It’s a little after 5 am and the sky is completely black. I’m sitting on a bench outside Tony’s, a family Thai restaurant, near Tiger Muay Thai in Phuket, Thailand. I’m only there for a minute when a giant white van – the kind popularized by pedophiles and serial killers – screeches to a halt in front of the restaurant. A stocky Thai man in his fifties jumps out with a clipboard.
“Yes!” I walk over to him, he checks my name off of his list, and he beckons to the door of the serial killer van. I look around, just to see if there will be any witnesses if I’m about to be abducted. There’s no one.
Inside the vehicle are four other people. They look unconscious and don’t move when I get in.
I find a seat in the back and settle in. Here we go…
I am on my way to Ranong, a fishing village at the Myanmar border. After a hellish day at the Phuket immigration office (click here for the full story), I was told that I wouldn’t be able to renew my current visa, and would have to leave the country and come back on a tourist visa. So, instead of spending the day teaching and climbing, as I had planned, I was on my way to Mynamar with four unconscious passengers at five in the morning.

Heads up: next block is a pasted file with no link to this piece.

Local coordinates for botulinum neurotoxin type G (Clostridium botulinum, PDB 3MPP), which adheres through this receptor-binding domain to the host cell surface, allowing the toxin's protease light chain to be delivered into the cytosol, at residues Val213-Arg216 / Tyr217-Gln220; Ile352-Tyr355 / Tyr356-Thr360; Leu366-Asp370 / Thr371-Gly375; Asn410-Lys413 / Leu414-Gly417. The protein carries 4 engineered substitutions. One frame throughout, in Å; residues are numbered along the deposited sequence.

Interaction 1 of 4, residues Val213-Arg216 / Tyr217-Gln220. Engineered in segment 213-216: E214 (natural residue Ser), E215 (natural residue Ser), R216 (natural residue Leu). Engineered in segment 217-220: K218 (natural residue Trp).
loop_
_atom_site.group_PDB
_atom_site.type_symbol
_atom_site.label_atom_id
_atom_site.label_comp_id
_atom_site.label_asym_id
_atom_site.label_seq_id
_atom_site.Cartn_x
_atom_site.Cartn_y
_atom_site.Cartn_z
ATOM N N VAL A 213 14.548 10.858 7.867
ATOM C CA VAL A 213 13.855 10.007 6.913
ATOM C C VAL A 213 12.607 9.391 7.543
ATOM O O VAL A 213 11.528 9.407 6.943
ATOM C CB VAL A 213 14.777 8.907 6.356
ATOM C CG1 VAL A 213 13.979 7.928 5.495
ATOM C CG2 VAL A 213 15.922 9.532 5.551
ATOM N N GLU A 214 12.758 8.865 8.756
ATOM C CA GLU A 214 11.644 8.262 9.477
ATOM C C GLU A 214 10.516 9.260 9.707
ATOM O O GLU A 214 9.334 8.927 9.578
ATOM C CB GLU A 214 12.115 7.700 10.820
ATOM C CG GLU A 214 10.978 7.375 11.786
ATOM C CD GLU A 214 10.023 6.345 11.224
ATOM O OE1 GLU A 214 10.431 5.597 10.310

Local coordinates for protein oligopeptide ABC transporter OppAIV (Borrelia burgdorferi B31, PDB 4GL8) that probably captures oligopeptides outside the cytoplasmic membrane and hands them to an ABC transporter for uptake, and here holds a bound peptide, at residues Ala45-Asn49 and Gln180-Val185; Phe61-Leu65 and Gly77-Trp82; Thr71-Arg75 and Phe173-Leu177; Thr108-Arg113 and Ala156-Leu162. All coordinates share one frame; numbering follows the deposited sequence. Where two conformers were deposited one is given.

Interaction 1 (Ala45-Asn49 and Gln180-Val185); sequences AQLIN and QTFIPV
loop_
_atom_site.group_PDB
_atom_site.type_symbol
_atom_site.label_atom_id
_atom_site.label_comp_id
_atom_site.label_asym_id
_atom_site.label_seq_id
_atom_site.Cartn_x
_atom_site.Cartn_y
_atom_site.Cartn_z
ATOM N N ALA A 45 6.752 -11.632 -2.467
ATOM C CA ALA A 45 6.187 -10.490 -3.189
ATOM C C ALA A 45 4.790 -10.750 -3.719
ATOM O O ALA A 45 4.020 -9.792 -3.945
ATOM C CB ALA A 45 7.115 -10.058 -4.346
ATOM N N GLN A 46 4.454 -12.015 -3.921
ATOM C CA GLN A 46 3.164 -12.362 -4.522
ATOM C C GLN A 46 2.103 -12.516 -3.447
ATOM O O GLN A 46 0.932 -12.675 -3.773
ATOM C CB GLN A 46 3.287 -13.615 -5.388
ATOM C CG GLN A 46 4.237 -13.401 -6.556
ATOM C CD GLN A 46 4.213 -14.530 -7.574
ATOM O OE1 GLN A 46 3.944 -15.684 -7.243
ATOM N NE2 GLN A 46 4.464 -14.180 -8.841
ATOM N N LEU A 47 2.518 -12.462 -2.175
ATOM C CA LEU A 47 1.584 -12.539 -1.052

I am barely settled in when the door is slammed shut behind me and we’re off. I change my seat six times to find one that has a functioning seatbelt. Despite being locked down, I’m still getting airtime. We must be doing at least 150, and the roads are filled with potholes.
The others start to wake up as we swerve around huge transport trucks, cut off grandmas on scooters without signalling, and fly over every bump on the road.
It takes us six hours to get to Ranong. By now, we’re all awake and completely nauseous. I’m delirious from exhaustion and hunger. We jump out of the van and are hit with the clamour of old women selling their wares, young men directing people to the correct lines, and the engines of the longtail boats in the water nearby.
The Ranong immigration office is a large, open-air wooden structure, packed with people and smelling distinctly of raw fish. Our chaperone, the stocky Thai man accompanying us on our visa run, quickly guides us to the right line. There is nobody else there, but as soon as we stand in place, about 60 or 70 people file into the building and are directed into our line.
Yeeeeees! We’re first, we’ll be out of here in no time…
The first in line from our group is a beefy Portuguese man. He’s built like a bouncer and ageless – he could be in his early thirties or late fifties, I have no idea.
The Bouncer hands over his passport, which is taken by detached hands through a small receiving window. Minutes pass and nothing happens. It’s hot as hell in here, and everyone is dripping buckets of sweat. The other three in our group take out cigarettes and light them in front of a sign that says “No Smoking”.